I have three adult children who are either dating or of dating age and after 25 years of marriage and lots of exposure to teenagers who are in the “throws” of dating, I’ve learned one thing that I want my teens to know about dating:
Dating, done right, is a an outgrowth of worship done right.
In other words, God has to be your First Love before you can date with wisdom.
It takes two people to date and get married, but only one to walk away. (Or to check out, which is the same as separating emotionally.) Divorce statistics are pretty staggering in the Christian community, don’t you think? Over 50%?
I know careful dating doesn’t guarantee that a marriage will last, but knowing that you are on the same page “worship-wise” from the get-go is so important because worship determines direction.
I’m sure you’ve seen newly dating couples who can’t seem to function without one another. At first it just seems cute, like “young love” and all dreamy-filtered-Instagram-my, but at it’s core, this obsession can be really unhealthy.
If one person has become an idol, that’s not love at all. It’s co-dependence–like a wood tick on a cat—a parasite on a host. Not a sustainable relationship because you suck the life out of each other.
I’m the kind of mom who points to the prison almost every time we pass by and tell my kids, “That’s where people who disobey the law end up.” I’m kind of a harper like that.
So when it comes to love and marriage, I’ve told me kids that love is doing the best for people when they are at their worst. Go into the relationship planning for the poorer, the sicker, the hard and unlovely and being thankful for the good.
Maybe our wedding vows should be more honest. (My wheels are turning, but I’ll spare you my sarcastic side.)
Suffice it to say, you are promising to love in the HARD. If an accident leaves him a quadriplegic or if the girl you were so attracted to ends up bed ridden and can do nothing for you, this is the “forever” mindset you are signing up for and pledging before God and these witnesses. *
THIS IS LOVE.
Love is my grandfather caring for my grandmother in the late stages of Alzheimer’s and never wanting to leave her side.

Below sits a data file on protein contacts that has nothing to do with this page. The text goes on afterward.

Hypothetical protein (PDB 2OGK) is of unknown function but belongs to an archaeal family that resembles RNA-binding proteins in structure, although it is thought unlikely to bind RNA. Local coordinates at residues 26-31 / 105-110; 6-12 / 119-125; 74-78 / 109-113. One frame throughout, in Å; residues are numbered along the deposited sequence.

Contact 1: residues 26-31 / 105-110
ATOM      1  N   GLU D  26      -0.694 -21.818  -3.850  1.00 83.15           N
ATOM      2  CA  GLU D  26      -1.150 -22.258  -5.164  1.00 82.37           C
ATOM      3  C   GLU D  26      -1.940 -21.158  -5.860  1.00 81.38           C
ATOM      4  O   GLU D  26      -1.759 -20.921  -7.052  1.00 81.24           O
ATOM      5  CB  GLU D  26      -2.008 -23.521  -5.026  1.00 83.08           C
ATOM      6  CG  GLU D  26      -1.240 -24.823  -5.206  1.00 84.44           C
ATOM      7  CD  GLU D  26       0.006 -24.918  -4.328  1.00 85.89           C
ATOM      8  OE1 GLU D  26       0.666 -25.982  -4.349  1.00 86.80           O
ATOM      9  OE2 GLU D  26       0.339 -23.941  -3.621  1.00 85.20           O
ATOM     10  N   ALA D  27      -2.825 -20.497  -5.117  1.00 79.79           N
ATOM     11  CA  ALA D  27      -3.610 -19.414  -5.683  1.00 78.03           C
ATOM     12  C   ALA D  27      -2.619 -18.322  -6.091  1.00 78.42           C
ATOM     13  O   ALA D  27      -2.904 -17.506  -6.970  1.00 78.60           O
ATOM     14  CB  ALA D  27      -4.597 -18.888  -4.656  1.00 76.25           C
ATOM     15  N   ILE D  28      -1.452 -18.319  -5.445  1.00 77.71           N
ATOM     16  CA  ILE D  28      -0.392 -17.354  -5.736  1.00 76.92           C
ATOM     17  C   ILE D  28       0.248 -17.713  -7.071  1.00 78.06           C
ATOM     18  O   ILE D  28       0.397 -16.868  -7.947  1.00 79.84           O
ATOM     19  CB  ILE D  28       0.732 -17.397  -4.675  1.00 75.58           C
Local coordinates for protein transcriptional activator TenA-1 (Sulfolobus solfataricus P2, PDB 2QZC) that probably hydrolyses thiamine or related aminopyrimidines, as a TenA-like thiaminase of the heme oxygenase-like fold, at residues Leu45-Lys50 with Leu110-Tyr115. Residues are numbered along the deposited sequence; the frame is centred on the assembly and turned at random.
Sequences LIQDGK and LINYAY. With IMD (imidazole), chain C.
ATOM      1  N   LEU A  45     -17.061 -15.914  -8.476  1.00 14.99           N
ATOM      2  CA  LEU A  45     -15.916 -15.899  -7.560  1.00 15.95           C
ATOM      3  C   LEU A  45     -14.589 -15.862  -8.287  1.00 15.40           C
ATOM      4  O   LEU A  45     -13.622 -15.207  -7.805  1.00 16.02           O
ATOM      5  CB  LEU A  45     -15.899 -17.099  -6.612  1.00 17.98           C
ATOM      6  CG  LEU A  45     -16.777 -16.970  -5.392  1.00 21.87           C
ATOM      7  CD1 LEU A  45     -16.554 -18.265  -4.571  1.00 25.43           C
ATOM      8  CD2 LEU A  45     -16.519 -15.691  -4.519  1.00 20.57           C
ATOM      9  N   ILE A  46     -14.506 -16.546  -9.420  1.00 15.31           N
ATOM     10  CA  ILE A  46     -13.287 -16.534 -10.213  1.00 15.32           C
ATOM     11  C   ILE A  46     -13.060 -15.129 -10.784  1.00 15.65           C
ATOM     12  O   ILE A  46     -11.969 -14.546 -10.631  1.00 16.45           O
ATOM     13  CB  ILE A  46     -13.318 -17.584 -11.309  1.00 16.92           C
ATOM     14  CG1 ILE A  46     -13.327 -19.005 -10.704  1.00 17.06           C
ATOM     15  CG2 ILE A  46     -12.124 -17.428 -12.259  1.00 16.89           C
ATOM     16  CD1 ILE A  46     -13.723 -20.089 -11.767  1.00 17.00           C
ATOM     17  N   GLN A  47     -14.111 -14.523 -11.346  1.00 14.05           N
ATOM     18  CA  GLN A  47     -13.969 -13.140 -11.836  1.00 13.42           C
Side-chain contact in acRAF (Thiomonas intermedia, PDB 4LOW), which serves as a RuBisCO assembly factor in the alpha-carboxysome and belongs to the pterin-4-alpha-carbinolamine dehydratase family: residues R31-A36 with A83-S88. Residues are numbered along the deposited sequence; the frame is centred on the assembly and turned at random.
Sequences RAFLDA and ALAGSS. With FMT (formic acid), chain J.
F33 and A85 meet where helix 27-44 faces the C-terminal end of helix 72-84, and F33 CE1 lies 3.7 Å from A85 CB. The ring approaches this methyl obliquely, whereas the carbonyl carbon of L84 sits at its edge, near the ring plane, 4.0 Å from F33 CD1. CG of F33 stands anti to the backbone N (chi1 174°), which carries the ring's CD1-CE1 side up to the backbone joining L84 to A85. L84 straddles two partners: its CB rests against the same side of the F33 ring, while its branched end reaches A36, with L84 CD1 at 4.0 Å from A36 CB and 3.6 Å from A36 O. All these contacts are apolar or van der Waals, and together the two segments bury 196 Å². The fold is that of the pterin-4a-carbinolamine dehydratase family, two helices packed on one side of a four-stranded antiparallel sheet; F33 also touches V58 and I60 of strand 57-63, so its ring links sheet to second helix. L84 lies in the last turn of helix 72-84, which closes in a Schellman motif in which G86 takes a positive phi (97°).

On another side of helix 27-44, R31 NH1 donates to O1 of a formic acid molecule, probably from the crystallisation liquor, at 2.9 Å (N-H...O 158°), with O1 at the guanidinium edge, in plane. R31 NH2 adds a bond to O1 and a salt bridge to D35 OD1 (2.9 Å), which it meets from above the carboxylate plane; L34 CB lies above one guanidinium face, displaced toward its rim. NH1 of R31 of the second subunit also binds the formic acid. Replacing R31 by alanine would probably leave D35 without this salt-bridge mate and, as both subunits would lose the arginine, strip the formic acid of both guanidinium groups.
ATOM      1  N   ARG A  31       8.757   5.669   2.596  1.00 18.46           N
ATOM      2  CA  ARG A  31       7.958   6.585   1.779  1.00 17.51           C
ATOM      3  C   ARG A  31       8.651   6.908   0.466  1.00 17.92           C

Anything that resembles “for richer”, good health, and mountaintop moments are all just the gravy on top.
When your desires are first met in God alone, this changes your focus completely. Dating is no longer about what I need from you but becomes what can we do together to serve this amazing God we have. This changes and informs and puts limits on our earthly interactions with each other.
Dating (and eventually marriage) is about you and me on mission to worship God properly, as equals, side by side, joint heirs of Jesus Christ. This overarching world view keeps Christ focal and my wants and whims and whining at bay.
Everything I do for my spouse, every interaction, every kind word when I don’t feel like being kind, every respectful answer when I feel like snapping back, is because my FIRST LOVE has commanded it to be so.
Christ is the True North in the dating then marriage commitment. We go off course when our “love” for this person becomes twisted and all about my needs being met. Self centered love exposes worship disorder.
In dating, worship disorder says:
- “You’ll finally complete me!”
- “He understands me better than anyone else I know.”
- “I can’t live without him.”
- “I’d do anything for him.”
- “With him, I’ll finally be happy.”
In marriage, worship disorder says:
- my husband needs to meet all of my need
- my husband needs to make sure I feel loved
- my husband needs to learn to communicate more
- my husband needs to appreciate me more
Like a tick on a cat. You do for me. You perform for me. You live to make me happy.
What if we returned to true worship, even in our relationships? What if we expected more of God and less of our spouse? What if we found our fulfillment in God alone? If we relied more on the unfailing promises of God and gave our spouse grace to be human?
Gary Thomson in A Lifelong Love says it this way: